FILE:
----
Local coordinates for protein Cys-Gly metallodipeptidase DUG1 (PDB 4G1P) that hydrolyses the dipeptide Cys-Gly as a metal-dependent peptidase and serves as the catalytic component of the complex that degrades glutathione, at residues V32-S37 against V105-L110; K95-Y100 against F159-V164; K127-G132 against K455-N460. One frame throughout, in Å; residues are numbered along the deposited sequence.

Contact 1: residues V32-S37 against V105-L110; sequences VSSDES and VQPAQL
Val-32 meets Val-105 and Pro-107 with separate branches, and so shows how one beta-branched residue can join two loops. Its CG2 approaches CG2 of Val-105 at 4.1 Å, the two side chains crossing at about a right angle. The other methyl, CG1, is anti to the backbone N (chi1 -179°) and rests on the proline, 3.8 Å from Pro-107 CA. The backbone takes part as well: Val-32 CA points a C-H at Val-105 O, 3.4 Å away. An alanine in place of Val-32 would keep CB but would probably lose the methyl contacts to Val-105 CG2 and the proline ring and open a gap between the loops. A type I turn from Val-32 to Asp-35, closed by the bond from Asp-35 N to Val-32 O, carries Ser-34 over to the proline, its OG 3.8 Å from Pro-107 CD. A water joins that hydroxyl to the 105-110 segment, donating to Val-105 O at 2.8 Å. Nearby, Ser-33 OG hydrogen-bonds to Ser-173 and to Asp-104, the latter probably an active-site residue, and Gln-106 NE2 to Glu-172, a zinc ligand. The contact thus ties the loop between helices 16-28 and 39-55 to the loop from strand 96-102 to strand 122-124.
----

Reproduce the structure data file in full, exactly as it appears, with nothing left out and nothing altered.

Local coordinates for protein Cys-Gly metallodipeptidase DUG1 (PDB 4G1P) that hydrolyses the dipeptide Cys-Gly as a metal-dependent peptidase and serves as the catalytic component of the complex that degrades glutathione, at residues V32-S37 against V105-L110; K95-Y100 against F159-V164; K127-G132 against K455-N460. One frame throughout, in Å; residues are numbered along the deposited sequence.

Contact 1: residues V32-S37 against V105-L110; sequences VSSDES and VQPAQL
Val-32 meets Val-105 and Pro-107 with separate branches, and so shows how one beta-branched residue can join two loops. Its CG2 approaches CG2 of Val-105 at 4.1 Å, the two side chains crossing at about a right angle. The other methyl, CG1, is anti to the backbone N (chi1 -179°) and rests on the proline, 3.8 Å from Pro-107 CA. The backbone takes part as well: Val-32 CA points a C-H at Val-105 O, 3.4 Å away. An alanine in place of Val-32 would keep CB but would probably lose the methyl contacts to Val-105 CG2 and the proline ring and open a gap between the loops. A type I turn from Val-32 to Asp-35, closed by the bond from Asp-35 N to Val-32 O, carries Ser-34 over to the proline, its OG 3.8 Å from Pro-107 CD. A water joins that hydroxyl to the 105-110 segment, donating to Val-105 O at 2.8 Å. Nearby, Ser-33 OG hydrogen-bonds to Ser-173 and to Asp-104, the latter probably an active-site residue, and Gln-106 NE2 to Glu-172, a zinc ligand. The contact thus ties the loop between helices 16-28 and 39-55 to the loop from strand 96-102 to strand 122-124.